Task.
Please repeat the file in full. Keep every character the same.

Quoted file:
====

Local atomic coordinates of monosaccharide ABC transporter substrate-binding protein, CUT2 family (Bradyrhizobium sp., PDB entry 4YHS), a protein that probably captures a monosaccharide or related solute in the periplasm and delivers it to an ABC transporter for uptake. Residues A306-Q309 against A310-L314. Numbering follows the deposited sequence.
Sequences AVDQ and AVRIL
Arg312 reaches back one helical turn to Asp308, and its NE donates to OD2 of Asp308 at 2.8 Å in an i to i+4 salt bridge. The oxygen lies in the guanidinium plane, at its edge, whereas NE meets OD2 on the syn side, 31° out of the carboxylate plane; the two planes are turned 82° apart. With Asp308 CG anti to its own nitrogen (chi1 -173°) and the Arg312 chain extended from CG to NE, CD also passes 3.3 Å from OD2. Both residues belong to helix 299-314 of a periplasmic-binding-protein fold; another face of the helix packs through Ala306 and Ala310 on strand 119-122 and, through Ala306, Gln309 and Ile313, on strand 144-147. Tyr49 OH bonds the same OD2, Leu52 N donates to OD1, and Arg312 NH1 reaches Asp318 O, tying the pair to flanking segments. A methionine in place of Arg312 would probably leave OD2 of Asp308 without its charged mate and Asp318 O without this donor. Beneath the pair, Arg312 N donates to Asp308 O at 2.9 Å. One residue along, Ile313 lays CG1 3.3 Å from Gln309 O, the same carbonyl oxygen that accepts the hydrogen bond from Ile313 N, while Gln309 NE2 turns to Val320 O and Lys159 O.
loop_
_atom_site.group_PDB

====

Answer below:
Local atomic coordinates of monosaccharide ABC transporter substrate-binding protein, CUT2 family (Bradyrhizobium sp., PDB entry 4YHS), a protein that probably captures a monosaccharide or related solute in the periplasm and delivers it to an ABC transporter for uptake. Residues A306-Q309 against A310-L314. Numbering follows the deposited sequence.
Sequences AVDQ and AVRIL
Arg312 reaches back one helical turn to Asp308, and its NE donates to OD2 of Asp308 at 2.8 Å in an i to i+4 salt bridge. The oxygen lies in the guanidinium plane, at its edge, whereas NE meets OD2 on the syn side, 31° out of the carboxylate plane; the two planes are turned 82° apart. With Asp308 CG anti to its own nitrogen (chi1 -173°) and the Arg312 chain extended from CG to NE, CD also passes 3.3 Å from OD2. Both residues belong to helix 299-314 of a periplasmic-binding-protein fold; another face of the helix packs through Ala306 and Ala310 on strand 119-122 and, through Ala306, Gln309 and Ile313, on strand 144-147. Tyr49 OH bonds the same OD2, Leu52 N donates to OD1, and Arg312 NH1 reaches Asp318 O, tying the pair to flanking segments. A methionine in place of Arg312 would probably leave OD2 of Asp308 without its charged mate and Asp318 O without this donor. Beneath the pair, Arg312 N donates to Asp308 O at 2.9 Å. One residue along, Ile313 lays CG1 3.3 Å from Gln309 O, the same carbonyl oxygen that accepts the hydrogen bond from Ile313 N, while Gln309 NE2 turns to Val320 O and Lys159 O.
loop_
_atom_site.group_PDB